Thursday, April 2, 2009

The London Ambulance Service and IT

Tom Reynolds works as an Emergency Medical Technician in the London Ambulance Service (LAS) and writes the blog Random Acts of Reality. He has often complained about the Computer-Aided Dispatch system used to communicate between the ambulance control centre and ambulance crews in their cabs.

The system was first deployed in 1992, predating the NHS Connecting for Health IT project. It has experienced problems on a number of occasions - in 2006 the system crashed nine times in two weeks! There was another crash in August last year. It is claimed that upto 30 lives have been lost due to response delays caused by system failures.

The last failure was on the night of Saturday 21 March for almost two hours. A Saturday night shift is not well-liked by the staff of the ambulance service, hospital A & E departments, the police etc. The media claims that 25 people suffered from ambulance delays due to this most recent delay.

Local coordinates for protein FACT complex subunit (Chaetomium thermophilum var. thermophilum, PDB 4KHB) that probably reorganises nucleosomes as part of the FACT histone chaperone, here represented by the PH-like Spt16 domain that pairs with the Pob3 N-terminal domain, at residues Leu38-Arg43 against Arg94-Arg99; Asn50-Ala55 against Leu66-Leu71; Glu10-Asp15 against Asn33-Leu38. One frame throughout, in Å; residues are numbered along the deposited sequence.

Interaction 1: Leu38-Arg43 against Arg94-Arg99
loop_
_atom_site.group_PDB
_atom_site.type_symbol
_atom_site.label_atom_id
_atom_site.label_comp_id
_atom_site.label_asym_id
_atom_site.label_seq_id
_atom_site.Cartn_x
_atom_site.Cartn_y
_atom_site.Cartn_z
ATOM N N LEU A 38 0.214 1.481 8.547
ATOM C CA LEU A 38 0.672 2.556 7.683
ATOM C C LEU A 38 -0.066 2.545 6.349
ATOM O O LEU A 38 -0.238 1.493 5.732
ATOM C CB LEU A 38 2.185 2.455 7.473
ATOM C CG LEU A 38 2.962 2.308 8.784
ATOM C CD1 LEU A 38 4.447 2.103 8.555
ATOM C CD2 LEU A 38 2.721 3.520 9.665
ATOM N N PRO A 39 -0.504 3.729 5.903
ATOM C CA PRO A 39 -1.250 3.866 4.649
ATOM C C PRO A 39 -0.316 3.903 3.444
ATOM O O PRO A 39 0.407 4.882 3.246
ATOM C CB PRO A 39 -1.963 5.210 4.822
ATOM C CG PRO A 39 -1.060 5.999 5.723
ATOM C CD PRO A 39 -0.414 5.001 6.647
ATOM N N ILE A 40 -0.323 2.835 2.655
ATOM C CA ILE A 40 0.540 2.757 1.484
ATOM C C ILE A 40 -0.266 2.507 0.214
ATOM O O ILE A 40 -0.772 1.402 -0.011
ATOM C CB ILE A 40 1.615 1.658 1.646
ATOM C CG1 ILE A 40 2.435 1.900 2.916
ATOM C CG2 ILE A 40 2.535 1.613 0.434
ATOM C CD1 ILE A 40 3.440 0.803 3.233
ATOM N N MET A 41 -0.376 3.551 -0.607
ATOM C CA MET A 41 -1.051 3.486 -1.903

Of course, the LAS denies this saying that reversion to the "tried and tested" pen and paper recording systems with radio communications to ambulance crews. Knowing a little bit about radio communication, I expect the ambulance service uses VHF FM radios which in a built-up area such as London will have "black-spots" where radio contact with control or A&E is not possible. If you have ever passed under a bridge on the motorway with your car radio on, you will know what I mean. Pass through the Blackwall tunnel under the River Thames, the same.

Tom tells me that this happens more often than is reported:
"Oh... But that happens *all the time* - we end up going back to 'pen and paper' and it seems to work just fine. (Some might say *better* without upper management checking their computer screens all the time)"

It seems that a new system is being developed by Northop Gumman - see press releases
here and here.

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